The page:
Join the Town of Franklin and MAPC for our first public forum on Monday, March 7 at 7PM! This will be a hybrid meeting that takes place in the Council Chambers at Town Hall (please note the change in location) and over Zoom. Click the link below to register and tell us if you plan to attend in person or remotely.
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History of Zoning in Franklin
Franklin Center's building stock is largely historic, with two-thirds of the buildings having been built before WWII, and many much earlier. Franklin Center was predominantly developed around the turn of the 20th century, in the late Victorian/early Edwardian period from 1860 until the stock market crash in 1929. Close to 60% of all buildings in Franklin Center were built during this time, although some date back to the mid 18th century.
|Source: MA Land Parcel Database, Franklin Assessor|
Zoning regulations throughout the United States, particularly in older communities, often result in conflicting goals between a zoning district's regulations and the existing development patterns of that area. Franklin's zoning code and associated districts were first adopted by the Town's Planning Board in 1930, after almost two-thirds of Franklin's current structures were built. As such, many of the most beloved buildings in Franklin Center could not be legally built today because of dimensional or use restrictions in the zoning regulations.
Prior to Franklin's zoning code being adopted, the primary modes of transportation for the average American would have been walking, bicycle, horseback, or using a streetcar transit system. In that year, there were roughly 217 cars per 1,000 people in the United States, a number that grew to 380 in 1955 and to around 800 in 2010. As family and individual car ownership continued to exponentially increase throughout the 20th century, so did a greater focus on zoning regulations to cater to the experience of motorists above all other modes of transportation. The below photo shows Franklin's Main Street back when its streetcar system was in operation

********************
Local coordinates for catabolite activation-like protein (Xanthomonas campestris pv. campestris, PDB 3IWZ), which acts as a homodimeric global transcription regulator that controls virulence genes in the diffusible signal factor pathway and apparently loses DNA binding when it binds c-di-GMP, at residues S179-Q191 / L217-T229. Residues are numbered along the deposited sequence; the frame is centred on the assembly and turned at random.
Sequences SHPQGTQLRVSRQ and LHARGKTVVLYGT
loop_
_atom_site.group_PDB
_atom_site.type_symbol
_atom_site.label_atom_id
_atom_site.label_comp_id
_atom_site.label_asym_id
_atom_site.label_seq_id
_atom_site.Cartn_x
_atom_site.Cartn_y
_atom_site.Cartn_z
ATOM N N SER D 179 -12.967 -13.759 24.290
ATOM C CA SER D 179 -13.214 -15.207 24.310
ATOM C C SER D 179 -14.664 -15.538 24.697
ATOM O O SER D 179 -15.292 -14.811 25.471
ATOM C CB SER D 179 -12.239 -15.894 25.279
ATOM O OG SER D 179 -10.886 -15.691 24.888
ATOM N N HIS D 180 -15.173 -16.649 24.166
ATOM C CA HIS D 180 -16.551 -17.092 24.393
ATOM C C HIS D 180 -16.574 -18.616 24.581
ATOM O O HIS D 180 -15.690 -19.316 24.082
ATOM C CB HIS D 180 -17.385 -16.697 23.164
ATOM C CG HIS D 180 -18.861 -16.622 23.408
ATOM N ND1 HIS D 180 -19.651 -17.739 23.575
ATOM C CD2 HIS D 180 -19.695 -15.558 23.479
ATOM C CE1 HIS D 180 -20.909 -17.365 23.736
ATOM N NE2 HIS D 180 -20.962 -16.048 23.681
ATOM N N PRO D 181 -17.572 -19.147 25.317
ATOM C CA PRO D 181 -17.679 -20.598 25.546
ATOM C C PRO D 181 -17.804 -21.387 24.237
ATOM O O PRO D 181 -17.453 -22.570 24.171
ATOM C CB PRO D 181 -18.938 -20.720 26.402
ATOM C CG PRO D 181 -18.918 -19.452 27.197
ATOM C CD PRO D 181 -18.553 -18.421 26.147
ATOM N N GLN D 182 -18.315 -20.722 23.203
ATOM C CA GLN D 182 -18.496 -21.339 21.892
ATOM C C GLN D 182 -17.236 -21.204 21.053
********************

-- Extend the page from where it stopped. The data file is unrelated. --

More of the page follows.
This meant that the physical form for urban, suburban, and rural communities was altered to fit the needs of car owners. Parking minimums for developments were established. Roads were built, widened, and then widened again to satisfy induced demand. As the world became more car-friendly, car ownership felt less optional and more obligatory. Jobs, schools, and places where people chose to spend their free time were further and further away from people's homes. Today, if a resident in Franklin or in countless communities across the country wants to get from their home to a place of business, they are most likely taking a car.
Zoning's Impact on the Built Form
Impact of Dimensional Regulations
The "look and feel" of a neighborhood depends on how a person traveling in the neighborhood is able to interact with their built environment. Zoning dimensional regulations dictate the size a buildable property can be, where building on that property can occur, and even the architectural design standards that dictate how those buildings must look. The diagram below shows the various dimensions that are regulated by Franklin's zoning code.
|dimensions that are regulated by Franklin's zoning code|
Two of the zoning regulations which dictate the size of a property are lot area and lot frontage (see the Zoning Glossary below for definitions). They are both usually regulated as a minimum amount whereby a property owner would need to obtain a variance to build on a lot that has a smaller lot area or frontage than zoning regulations for that district allow. As we consider what this means for people traveling on foot or cycling, properties with a larger lot area are likely going to have more frontage, and as a result, it will take more time to walk past that lot.